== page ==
Thursday, September 6, 2012

No-Gift Birthday Parties: Making Them Work

Evite to a no-gifts birthday party
Sample invitation created in Evite.

Kids have more stuff than they could ever really use? Want to reign things in a bit? How about having no-gift birthday parties?

Since I know a mom with some experience in this arena, I wrote to her, saying: I know you're done please-no-gifts parties, and I thought most people cooperated. Am I remembering correctly? Do you have any insight into why your requests got honored, and other people have had no such luck?

Here's the message I got back, shared with her permission. 

Yes, I have successfully had no-gift parties for the kids since they were babies. I always send a note (on evite/email) saying that we really are having a no-gift party. I always say not to feel sorry for the birthday kid because we get them way too much stuff and they are in no way deprived of gifts. I do let immediate family give presents, but not at the party.

We just had my daughter's party and as usual there were a few people who brought gifts. In the past I have had a few people who brought gifts and they seemed very aggressive about giving them and so I relented. This year a few people brought gifts to her party but I think they just didn't pay attention to the invitation — so I just said, "Oh, didn't you read the invitation? I am so sorry for the confusion, but it's a no-gift party. You can just take that home and save it for the next birthday party." People seemed happy enough to take the present back. I suppose if they had embroidered a personalized pillow we would have had to accept it, but I think they were just generic birthday presents. My daughter didn't care. She just wanted friends at her party.

A couple of people asked if they could bring a small present and I said "No, why don't you just have your daughter/son make a nice card if you really want to bring something." She did get some cute homemade cards that I can put in a scrapbook.

A few years ago the kids asked if they could have gift parties and I said, "Well, you can either have your parents give you presents or your friends, but not both because it would be too many presents. And your friends are unlikely to get you a new bicycle or what you have written on your list." That pretty much satisfied the kids.

I did not have luck when I tried to have a toy donation instead of gifts. People really did not participate in that the way I would have thought. I realized then that "my cause is not your cause" so I just switched to no-gift parties.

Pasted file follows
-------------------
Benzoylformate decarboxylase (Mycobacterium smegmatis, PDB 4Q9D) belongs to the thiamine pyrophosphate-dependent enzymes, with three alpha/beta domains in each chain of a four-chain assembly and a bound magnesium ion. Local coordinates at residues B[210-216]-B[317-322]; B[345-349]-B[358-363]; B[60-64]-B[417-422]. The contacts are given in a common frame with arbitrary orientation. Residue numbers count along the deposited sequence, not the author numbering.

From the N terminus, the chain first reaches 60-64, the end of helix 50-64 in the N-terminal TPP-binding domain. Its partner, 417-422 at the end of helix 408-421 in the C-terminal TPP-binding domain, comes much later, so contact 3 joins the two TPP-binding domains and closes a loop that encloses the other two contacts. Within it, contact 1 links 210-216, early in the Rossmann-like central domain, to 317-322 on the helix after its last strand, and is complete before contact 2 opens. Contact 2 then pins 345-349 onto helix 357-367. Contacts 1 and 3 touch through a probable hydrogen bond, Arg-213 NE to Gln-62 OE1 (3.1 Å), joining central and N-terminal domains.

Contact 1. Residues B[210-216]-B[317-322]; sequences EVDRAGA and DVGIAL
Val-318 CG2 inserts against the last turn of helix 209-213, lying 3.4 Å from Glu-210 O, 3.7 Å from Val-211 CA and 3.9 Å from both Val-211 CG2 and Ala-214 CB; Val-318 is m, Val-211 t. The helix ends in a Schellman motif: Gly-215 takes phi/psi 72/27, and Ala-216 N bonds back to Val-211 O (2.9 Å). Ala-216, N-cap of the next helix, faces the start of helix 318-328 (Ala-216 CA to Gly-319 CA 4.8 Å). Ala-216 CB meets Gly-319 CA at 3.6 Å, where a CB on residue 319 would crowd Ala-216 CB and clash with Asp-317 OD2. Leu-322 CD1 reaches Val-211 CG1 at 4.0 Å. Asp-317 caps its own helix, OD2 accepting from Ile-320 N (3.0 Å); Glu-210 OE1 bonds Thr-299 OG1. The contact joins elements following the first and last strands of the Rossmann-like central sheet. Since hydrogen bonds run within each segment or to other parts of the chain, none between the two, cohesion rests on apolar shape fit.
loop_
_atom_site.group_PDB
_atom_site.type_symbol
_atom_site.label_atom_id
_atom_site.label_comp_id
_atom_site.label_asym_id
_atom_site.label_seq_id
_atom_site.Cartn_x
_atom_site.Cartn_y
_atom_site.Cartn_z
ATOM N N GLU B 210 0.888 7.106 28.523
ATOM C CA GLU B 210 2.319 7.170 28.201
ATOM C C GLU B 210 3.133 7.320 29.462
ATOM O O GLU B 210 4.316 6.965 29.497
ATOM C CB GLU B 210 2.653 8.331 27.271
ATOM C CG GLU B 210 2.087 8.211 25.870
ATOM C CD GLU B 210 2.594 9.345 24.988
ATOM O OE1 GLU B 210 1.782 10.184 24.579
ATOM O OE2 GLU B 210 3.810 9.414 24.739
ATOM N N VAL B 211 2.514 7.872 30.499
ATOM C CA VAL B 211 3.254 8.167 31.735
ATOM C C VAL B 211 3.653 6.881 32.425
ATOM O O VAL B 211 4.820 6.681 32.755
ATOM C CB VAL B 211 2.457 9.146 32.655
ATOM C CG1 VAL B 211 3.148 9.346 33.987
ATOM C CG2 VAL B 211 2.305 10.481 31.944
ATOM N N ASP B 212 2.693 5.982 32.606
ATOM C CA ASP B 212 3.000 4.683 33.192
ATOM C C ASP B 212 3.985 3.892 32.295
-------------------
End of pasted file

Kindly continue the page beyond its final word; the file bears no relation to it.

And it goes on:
I think there will always be one or two folks that will not honor the no-gift policy. But it is still a tradition I am committed to around here.


Decluttering said...

I like the idea of bringing cards only to a birthday party - it helps to give a sense of personalization to the person who's birthday it is while cutting down on the whole presents and gift giving facet of parties. Not too mention decreasing the amount of clutter left over from things like this.

Thanks for the article!

Marcie Lovett said...

You would think parents would be delighted not to have to spend the time, money and energy required to buy presents.

Giving guests the freedom not to provide a present is a gift to the partygoers!

If people insist on giving something, you can suggest they make a donation to a children's charity in the birthday kid's name. Or, if they really don't want to show up without bringing something, they could bring something to eat.

Anonymous said...

While we don't do "no-gift" parties, we do use the friend birthday party to support a local charity. The local charity is normally linked to the party theme. For example we did an Army themed party and collected items for local soldiers deployed to Iraq. We have also collected items for the local homeless shelter, a food pantry, and a therapeutic horseback riding center. The invitation usually says "In lieu of gifts we are collecting for ..." Most parents have really appreciated not needing to buy a plastic present, and the kids enjoy helping out in the community. I also make sure that we personally deliver the donations and that the kids learn something about the organization we are donating to. The kids get their presents from family, so they don't really miss out.

Jeri Dansky said...

Anonymous, I'm glad you've had such good luck with the "collect for charity" idea; it's such a lovely thing to do. Some other parents I know who tried this haven't had the success you've had - so congratulations on making this work so well!